A dog has been shot in the face by the police. Or possibly by his owner. It is not clear. His vision, as a consequence, is also is unclear, such that he is easily startled–especially by men. Otherwise he is all sweetness and light. Trouble is, when startled, he growls. If he just flinched and ducked for cover, you could overlook it. In fact, your heart says even his growling could be overlooked because, after all, he was shot in the face. Growling seems a pretty measured response given his past trauma. But in the end, after many tests and trials, after long enough for you to fall in love with yet another doomed dog, the decision is made. He may not be safe; he cannot be adopted. Good dog, bad pet.

shelter main kennel fencing
1950’s era kennel

A pair of dogs is confiscated by Animal Control and brought into the shelter. Their ears are ulcerated and bleeding from insect bites. They have lived outdoors for six years and are thin and filthy, but they pass the behavior assessment with room to spare. The male copes OK with kennel life and eventually is adopted. The female goes straight-up haywire the second her enclosure gate is shut. Within minutes she is bleeding from her mouth and feet from biting and lunging at the chain link fencing. The shelter was built in the 1950s; it is not state of the art. You have to accept that your shelter is unable to humanely house this tormented animal, and others like her who self injure due to panic. You have no resources to help her, and she is hurting herself in the shelter’s care. This torture must end. It must be ended. You swallow a bitter pill: Sometimes doing the right thing means doing the thing that feels most wrong.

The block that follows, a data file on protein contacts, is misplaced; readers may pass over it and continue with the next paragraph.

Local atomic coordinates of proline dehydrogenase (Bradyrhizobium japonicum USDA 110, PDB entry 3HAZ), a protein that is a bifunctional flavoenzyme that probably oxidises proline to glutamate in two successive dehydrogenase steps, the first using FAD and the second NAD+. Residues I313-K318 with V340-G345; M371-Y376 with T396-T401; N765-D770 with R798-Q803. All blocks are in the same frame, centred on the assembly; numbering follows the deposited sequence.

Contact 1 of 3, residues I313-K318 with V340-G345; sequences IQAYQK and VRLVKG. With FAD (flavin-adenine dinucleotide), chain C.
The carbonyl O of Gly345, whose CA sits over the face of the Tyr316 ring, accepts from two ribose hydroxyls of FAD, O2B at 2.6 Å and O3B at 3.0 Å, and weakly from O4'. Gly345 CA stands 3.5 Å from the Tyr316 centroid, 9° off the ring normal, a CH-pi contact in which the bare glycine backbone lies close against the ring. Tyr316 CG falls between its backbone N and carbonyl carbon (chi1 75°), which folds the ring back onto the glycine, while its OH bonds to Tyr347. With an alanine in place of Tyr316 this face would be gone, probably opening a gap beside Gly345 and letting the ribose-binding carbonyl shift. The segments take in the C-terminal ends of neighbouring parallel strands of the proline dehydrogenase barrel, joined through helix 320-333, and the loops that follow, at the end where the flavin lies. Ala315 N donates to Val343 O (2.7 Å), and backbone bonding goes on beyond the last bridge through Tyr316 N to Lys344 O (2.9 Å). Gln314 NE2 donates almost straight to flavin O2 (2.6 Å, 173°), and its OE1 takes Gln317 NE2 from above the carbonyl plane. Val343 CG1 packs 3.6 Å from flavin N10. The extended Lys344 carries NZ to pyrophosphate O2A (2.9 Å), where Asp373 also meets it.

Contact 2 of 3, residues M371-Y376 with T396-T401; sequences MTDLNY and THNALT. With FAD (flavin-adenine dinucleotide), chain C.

There are happy endings, too. Of course there are. Many! Many, many more happy than sad, in fact. So with the right mindset, you could feel like a savior here and believe you are doing some good. Shelter colleagues who are in it for the long haul find ways to block the dark and let in the light, to find pride and joy in the part they play in helping so very many animals find a better life.

But don’t be a martyr. Don’t lose yourself, and the good inside you, in the process. Don’t become so despondent that you feel there’s no hope for anyone–not dogs, not people, not yourself. If you’ve stopped seeing the good you’re doing, if you’ve stopped believing you’re making any difference, if your son says, “Mom, you used to laugh but now you’re always frowning,” then it is time to step away, at least for a while. Heal. Recharge. Stop thinking it’s your responsibility to fix everything. You can’t. If you can’t find the bright side there, leave it to those who can, and find another way to do your part.

……………………………………………………………

Dory licking face

It took me two years. I eventually started my own training business, and now I help people and their adopted dogs settle into their new life together. I also volunteer at a cushy shelter in the suburbs where we have too many adopters and not enough dogs. When they ask where else they can find the dog of their dreams, I send them to my old shelter. It’s bursting at the seams with great dogs. They all have been vetted exhaustively. The bar for adoptability is set unusually high. This means the adoptable animals are among the cream of the crop, with the best odds of being the best pets. This is the silver lining inside my once dark cloud. It’s the bright side I finally can see.

 

About Karen Baragona

I'm a dog trainer (CPDT-KA) with a soft spot for shelter and rescue dogs who are a little rough around the edges. My own rescue dog Huckleberry, an exuberant hound mix, gave me a run for my money with her reactivity, resource guarding, squirrel chasing, fear of car rides, and unapologetic boisterousness. But she made me a better, more empathetic trainer. As a group class training instructor, private in-home trainer, and animal shelter behavior counselor, I've worked with hundreds of dogs and their people to help them understand and learn from each other. I have a special interest in interactions between dogs and kids, and dogs and other household pets. I also have a master's degree in environmental science and in a past life worked in international wildlife conservation for 15 years.